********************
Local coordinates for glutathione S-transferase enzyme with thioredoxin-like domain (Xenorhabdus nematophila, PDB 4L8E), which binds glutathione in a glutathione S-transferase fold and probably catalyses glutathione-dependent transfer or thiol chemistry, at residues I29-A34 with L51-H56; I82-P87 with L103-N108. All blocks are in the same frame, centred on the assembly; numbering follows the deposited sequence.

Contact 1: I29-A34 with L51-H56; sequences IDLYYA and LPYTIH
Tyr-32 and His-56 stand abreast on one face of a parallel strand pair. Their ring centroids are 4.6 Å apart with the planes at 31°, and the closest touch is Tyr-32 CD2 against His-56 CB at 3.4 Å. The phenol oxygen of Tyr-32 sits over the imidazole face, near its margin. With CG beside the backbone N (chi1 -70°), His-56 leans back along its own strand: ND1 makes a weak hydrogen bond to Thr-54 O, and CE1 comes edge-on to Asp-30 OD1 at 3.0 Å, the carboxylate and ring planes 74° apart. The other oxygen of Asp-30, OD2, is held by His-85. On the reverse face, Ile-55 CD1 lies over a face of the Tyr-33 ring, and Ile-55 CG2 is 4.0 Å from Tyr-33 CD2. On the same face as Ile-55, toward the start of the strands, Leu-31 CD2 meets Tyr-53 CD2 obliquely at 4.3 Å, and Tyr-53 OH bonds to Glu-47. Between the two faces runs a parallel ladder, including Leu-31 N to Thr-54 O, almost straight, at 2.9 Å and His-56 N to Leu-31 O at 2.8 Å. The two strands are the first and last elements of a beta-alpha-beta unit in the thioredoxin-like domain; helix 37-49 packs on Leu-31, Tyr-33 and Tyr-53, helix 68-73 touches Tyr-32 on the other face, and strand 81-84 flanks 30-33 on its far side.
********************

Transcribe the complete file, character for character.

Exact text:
Local coordinates for glutathione S-transferase enzyme with thioredoxin-like domain (Xenorhabdus nematophila, PDB 4L8E), which binds glutathione in a glutathione S-transferase fold and probably catalyses glutathione-dependent transfer or thiol chemistry, at residues I29-A34 with L51-H56; I82-P87 with L103-N108. All blocks are in the same frame, centred on the assembly; numbering follows the deposited sequence.

Contact 1: I29-A34 with L51-H56; sequences IDLYYA and LPYTIH
Tyr-32 and His-56 stand abreast on one face of a parallel strand pair. Their ring centroids are 4.6 Å apart with the planes at 31°, and the closest touch is Tyr-32 CD2 against His-56 CB at 3.4 Å. The phenol oxygen of Tyr-32 sits over the imidazole face, near its margin. With CG beside the backbone N (chi1 -70°), His-56 leans back along its own strand: ND1 makes a weak hydrogen bond to Thr-54 O, and CE1 comes edge-on to Asp-30 OD1 at 3.0 Å, the carboxylate and ring planes 74° apart. The other oxygen of Asp-30, OD2, is held by His-85. On the reverse face, Ile-55 CD1 lies over a face of the Tyr-33 ring, and Ile-55 CG2 is 4.0 Å from Tyr-33 CD2. On the same face as Ile-55, toward the start of the strands, Leu-31 CD2 meets Tyr-53 CD2 obliquely at 4.3 Å, and Tyr-53 OH bonds to Glu-47. Between the two faces runs a parallel ladder, including Leu-31 N to Thr-54 O, almost straight, at 2.9 Å and His-56 N to Leu-31 O at 2.8 Å. The two strands are the first and last elements of a beta-alpha-beta unit in the thioredoxin-like domain; helix 37-49 packs on Leu-31, Tyr-33 and Tyr-53, helix 68-73 touches Tyr-32 on the other face, and strand 81-84 flanks 30-33 on its far side.